To present his spring men’s and women’s collections, Hiromichi Ochiai worked with director Kohki Hasei on a short film that set his clothes against a backdrop of gritty city streets, overpasses and underground passageways. In his show notes, Ochiai described being surprised by the complicated emotional effect Hasei’s first documentary film had on him when he first saw it.

“I felt that it was something overwhelmingly genuine. It was so beautiful and tender that it brought tears to my eyes, whilst being filthy,” he wrote. “There were so many emotions captured and every single one appealed to me. The disorderly yet pure emotions of the characters reflected in the film are still of this time even though it’s been more than 20 years after the release, it continues to inspire me.”

The words “disorderly yet pure” could also be used to describe Ochiai’s collection, which was somewhat simpler than some of his past offerings. He showed oversize silhouettes that had both a relaxed, lived-in quality and a hint of elegance. Track pants with frilled bell bottoms, straps connecting the legs or wavy lines of piping down the side were paired with boxy outerwear in cropped or adjustable lengths. Distressed fabrics, frayed edges, inside-out stitching and partially detached trims were just some of the details that were echoed in the grungy locations used in the film.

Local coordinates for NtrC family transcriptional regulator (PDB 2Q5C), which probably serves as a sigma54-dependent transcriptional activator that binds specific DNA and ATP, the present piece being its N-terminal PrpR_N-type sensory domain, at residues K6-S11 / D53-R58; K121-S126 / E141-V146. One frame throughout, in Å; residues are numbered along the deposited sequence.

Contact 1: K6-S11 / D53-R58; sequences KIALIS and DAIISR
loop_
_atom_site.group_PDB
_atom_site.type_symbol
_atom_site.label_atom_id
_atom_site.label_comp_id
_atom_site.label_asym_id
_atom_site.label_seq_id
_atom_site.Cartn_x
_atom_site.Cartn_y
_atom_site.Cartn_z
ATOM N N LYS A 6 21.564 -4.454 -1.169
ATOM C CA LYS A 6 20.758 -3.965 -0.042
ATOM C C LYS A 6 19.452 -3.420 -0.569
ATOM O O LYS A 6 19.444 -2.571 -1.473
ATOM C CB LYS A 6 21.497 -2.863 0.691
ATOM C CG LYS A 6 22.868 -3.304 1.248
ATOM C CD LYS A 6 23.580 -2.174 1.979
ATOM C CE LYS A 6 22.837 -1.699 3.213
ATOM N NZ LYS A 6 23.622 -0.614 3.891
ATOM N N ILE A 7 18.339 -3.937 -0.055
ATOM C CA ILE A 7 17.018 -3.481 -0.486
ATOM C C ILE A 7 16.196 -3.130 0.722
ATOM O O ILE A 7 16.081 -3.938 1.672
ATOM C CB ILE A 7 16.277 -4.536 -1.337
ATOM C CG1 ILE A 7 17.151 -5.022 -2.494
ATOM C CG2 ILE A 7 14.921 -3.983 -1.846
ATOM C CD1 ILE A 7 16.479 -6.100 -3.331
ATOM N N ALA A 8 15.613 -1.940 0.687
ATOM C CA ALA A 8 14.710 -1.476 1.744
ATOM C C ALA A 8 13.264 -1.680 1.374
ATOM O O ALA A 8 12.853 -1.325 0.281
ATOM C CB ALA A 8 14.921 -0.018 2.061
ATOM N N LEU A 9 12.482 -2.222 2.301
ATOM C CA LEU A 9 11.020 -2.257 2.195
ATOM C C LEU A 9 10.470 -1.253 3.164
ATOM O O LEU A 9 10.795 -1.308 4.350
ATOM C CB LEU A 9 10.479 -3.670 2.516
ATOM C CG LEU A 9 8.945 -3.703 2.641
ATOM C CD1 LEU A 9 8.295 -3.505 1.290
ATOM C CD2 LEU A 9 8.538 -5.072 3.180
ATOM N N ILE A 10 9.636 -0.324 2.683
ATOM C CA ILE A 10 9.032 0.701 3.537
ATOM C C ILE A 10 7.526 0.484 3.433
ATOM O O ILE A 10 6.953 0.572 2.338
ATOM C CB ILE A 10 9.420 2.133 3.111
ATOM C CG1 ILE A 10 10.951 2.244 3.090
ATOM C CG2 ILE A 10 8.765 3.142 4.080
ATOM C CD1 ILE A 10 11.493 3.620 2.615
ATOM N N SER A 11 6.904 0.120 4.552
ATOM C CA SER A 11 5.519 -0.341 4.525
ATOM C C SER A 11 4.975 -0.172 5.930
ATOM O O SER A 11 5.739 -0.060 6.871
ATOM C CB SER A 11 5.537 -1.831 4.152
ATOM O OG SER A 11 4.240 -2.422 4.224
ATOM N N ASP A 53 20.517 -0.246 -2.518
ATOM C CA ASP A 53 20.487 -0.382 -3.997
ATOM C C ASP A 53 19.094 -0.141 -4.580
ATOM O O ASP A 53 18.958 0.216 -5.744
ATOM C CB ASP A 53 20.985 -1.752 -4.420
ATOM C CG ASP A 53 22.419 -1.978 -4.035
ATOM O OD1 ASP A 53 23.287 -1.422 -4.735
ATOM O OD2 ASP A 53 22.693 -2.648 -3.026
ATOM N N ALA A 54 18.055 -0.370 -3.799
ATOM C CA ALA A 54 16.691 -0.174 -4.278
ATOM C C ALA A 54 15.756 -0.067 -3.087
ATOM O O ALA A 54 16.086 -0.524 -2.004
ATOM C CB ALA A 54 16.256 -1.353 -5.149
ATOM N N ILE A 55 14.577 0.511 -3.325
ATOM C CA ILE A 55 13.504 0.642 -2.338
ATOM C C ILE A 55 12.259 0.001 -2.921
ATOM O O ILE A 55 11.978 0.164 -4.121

But overall, it was the youthfulness and understated sophistication that stood out the most. Ochiai topped patchwork denim jeans with sheer, red tulle dresses. He also layered shirts, coats and straight-legged pants in coordinating checked or striped shirting fabrics, resulting in a marriage of volume and lightness that felt very of the moment.